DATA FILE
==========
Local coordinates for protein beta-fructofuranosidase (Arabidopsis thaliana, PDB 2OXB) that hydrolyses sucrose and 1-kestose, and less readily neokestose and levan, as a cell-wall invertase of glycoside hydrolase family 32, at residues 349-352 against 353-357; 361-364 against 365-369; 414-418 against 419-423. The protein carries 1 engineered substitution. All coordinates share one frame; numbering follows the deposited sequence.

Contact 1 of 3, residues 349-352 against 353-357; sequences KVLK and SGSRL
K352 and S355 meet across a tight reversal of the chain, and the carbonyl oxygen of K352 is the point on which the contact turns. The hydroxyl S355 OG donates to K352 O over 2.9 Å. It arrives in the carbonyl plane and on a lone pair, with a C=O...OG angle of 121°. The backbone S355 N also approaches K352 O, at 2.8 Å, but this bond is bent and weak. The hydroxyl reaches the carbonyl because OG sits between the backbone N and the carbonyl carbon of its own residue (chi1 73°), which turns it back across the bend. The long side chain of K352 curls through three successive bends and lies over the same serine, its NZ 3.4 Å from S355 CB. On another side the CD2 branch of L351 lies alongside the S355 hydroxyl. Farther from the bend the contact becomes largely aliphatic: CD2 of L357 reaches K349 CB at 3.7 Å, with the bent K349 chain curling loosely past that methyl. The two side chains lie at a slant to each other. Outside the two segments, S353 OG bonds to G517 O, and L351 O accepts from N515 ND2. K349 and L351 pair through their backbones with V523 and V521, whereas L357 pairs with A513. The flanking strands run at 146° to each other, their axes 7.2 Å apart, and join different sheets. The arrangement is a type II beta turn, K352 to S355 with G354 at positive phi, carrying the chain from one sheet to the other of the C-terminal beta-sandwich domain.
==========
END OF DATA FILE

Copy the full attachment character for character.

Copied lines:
Local coordinates for protein beta-fructofuranosidase (Arabidopsis thaliana, PDB 2OXB) that hydrolyses sucrose and 1-kestose, and less readily neokestose and levan, as a cell-wall invertase of glycoside hydrolase family 32, at residues 349-352 against 353-357; 361-364 against 365-369; 414-418 against 419-423. The protein carries 1 engineered substitution. All coordinates share one frame; numbering follows the deposited sequence.

Contact 1 of 3, residues 349-352 against 353-357; sequences KVLK and SGSRL
K352 and S355 meet across a tight reversal of the chain, and the carbonyl oxygen of K352 is the point on which the contact turns. The hydroxyl S355 OG donates to K352 O over 2.9 Å. It arrives in the carbonyl plane and on a lone pair, with a C=O...OG angle of 121°. The backbone S355 N also approaches K352 O, at 2.8 Å, but this bond is bent and weak. The hydroxyl reaches the carbonyl because OG sits between the backbone N and the carbonyl carbon of its own residue (chi1 73°), which turns it back across the bend. The long side chain of K352 curls through three successive bends and lies over the same serine, its NZ 3.4 Å from S355 CB. On another side the CD2 branch of L351 lies alongside the S355 hydroxyl. Farther from the bend the contact becomes largely aliphatic: CD2 of L357 reaches K349 CB at 3.7 Å, with the bent K349 chain curling loosely past that methyl. The two side chains lie at a slant to each other. Outside the two segments, S353 OG bonds to G517 O, and L351 O accepts from N515 ND2. K349 and L351 pair through their backbones with V523 and V521, whereas L357 pairs with A513. The flanking strands run at 146° to each other, their axes 7.2 Å apart, and join different sheets. The arrangement is a type II beta turn, K352 to S355 with G354 at positive phi, carrying the chain from one sheet to the other of the C-terminal beta-sandwich domain.